About this time last year my brother asked me if I wanted to make the Notre Dame Cathedral out of gingerbread for Christmas 2014. Of course I agreed, it had been years since I had built one- but back in 4-H I was made one a year for auction with my foods group for a long time. So I’ve missed it- the tradition, the smells, the ‘Christmasy’ feeling…
Little did I know what I was getting into.
I had forgotten just how much WORK an actual gingerbread house is- especially one with a custom pattern. It took around 25-30 hours to complete – spread over a few weeks.
So, without further ado- I present the making of my Notre Dame Gingerbread Cathedral- tips and tricks included:
The first thing to do was to design the pattern for each of the gingerbread pieces. To do this I used card stock, basically just eyeballing pictures of the cathedral- using the paper to create the basic shapes. This is a representation, not an exact reproduction. Once you get the paper house, or ‘cathedral’ then you are ready to go:
Simple shapes, simple shapes, simple shapes!
No flying buttresses shown- I only needed one for the pattern!
The interior, showing the support of the back main pieces.
Take your paper creation apart and get organized- make sure to label each piece as you deconstruct the paper creation with a number. This number correlates to a sketch showing the location of that piece which references the number. Never have a piece by itself not attached to a number, at any stage of the build. Believe me this will be very beneficial for your mental health. Once you have all of the pieces taken apart and labeled, you can get even more organized for them to become gingerbread pieces. For example, my piles were the ‘ready to go’, also the ‘ready to go (but a window will need to be cut out)’, and the pieces that I would need to make rounded, (We’ll get to that later.) I ended up with 46 pieces altogether.
Time to make the gingerbread! After making it all I realized I actually made a a ‘light’ version of gingerbread. A.K.A. no molasses or ginger is involved. However it was very easy to make and work with.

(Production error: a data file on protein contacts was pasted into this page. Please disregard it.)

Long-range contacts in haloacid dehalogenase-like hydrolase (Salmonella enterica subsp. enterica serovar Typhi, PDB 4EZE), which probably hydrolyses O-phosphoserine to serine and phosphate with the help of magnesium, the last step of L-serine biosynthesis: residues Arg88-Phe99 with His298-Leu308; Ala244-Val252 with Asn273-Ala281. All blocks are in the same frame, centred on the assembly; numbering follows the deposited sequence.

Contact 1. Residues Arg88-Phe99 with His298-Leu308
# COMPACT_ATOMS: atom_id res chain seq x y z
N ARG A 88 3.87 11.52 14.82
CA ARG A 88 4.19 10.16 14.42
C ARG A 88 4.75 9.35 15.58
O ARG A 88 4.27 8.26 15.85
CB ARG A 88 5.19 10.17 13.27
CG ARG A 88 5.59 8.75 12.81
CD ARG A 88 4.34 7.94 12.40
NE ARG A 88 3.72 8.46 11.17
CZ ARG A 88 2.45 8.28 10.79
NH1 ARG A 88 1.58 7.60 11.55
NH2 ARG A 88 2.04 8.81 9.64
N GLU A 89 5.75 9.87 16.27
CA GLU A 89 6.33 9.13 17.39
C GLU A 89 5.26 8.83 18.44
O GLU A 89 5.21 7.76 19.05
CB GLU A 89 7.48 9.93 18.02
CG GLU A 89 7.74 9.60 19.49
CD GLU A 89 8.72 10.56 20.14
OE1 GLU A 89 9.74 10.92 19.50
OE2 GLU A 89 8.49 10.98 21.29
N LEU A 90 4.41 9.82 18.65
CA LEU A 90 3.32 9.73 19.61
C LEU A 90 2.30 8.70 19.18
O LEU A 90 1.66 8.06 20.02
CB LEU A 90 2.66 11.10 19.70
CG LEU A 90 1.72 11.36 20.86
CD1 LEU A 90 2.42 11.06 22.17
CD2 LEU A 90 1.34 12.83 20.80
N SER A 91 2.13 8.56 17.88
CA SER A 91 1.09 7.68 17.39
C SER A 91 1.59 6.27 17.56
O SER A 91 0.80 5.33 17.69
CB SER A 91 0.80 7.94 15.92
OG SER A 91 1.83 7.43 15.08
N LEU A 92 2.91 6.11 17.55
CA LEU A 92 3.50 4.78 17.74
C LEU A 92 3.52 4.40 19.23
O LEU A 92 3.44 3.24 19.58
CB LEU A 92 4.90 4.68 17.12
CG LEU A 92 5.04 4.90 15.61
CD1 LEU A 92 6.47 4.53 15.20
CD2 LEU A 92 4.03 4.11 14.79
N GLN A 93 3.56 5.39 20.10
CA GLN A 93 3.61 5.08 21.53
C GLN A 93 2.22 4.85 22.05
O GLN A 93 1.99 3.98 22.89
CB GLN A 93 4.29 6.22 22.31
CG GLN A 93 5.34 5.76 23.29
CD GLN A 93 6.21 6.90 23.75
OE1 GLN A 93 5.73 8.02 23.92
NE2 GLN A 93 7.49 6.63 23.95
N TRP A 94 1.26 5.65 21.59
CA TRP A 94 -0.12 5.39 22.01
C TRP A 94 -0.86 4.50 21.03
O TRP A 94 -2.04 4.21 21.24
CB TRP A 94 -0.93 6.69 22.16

The line up for one batch (and this project took 3): 9 cups of all-purpose flour, 2 cups of light corn syrup, 1 1/4 cups margarine, 1/2 teaspoon salt, 1 1/2 cups firmly packed light brown sugar, You can double or triple the recipe, but I made it in my biggest bowl and that could only handle one at a time… so unless you have a monster bowl, then I would take it one batch at a time.
In a medium microwave-safe bowl, heat the corn syrup, brown sugar and margarine until the margarine has melted and the sugar has dissolved completely. Stir until smooth.
Meanwhile, in a large bowl, combine the flour and salt. Add the syrup-sugar-margarine mixture, making sure it’s cool enough to hand knead the dough until it is smooth and pulls away from the sides of the bowl. Wrap the dough in plastic and let it rest for at least 30 minutes at room temperature.
Roll out the dough 1/4-thick onto a sheet of parchment or foil to fit your baking pan. Lightly flour the patterns and fit them onto the dough. For clean edges, cut them with a pizza wheel. When you place the cut dough onto the baking sheets make sure to write the piece’s number on the paper to keep track of it. Bake 15 minutes or until the pieces are firm and lightly browned around the edges. Cool completely before removing from the pans. Unless you want to make a rounded piece of gingerbread…
If you want to make a rounded piece of gingerbread then right after you take the piece out of the oven *carefully* and quickly take it off of the parchment with a spatula or other utensil and oven mitts and place it on an old rolled up poster or other rounded object. It may crack just a little, but you will get the desired effect.
Once the pieces have cooled you’re ready to put them together! To make the frosting, beat together 1 pound of powdered sugar, 1/4 teaspoon cream of tartar, and 3 egg whites. Beat them until you can make peaks in the frosting that do not fall over. Be patient, it can take a long time!
To make the stained glass windows we crushed up lifesavers candy and placed the pieces in the window openings of the gingerbread pieces which were on a baking sheet with parchment paper (labeled). Bake in the oven for about 2-5 minutes at 350 degrees while keeping a close eye on them. This will cut down on the weight of the structure. If putting in a stained glass window on a curved piece just crush the candy pieces on their own on the parchment paper and when still warm enough to manipulate, frost onto the piece.
Now it’s time to put the gingerbread pieces together! With this frosting, if you frost the bottom and the sides that should hold the pieces well, but you can always use a glass or can or another sturdy object to hold up the pieces if needed. After constructing the pieces together, go crazy with decorating!
I had a great time working on this project, and fulfilling a goal on my list for this year! Check out the finished product:
Check out my other goals for 2014 here, as well as my 2013 manifesto and my 2012 manifesto.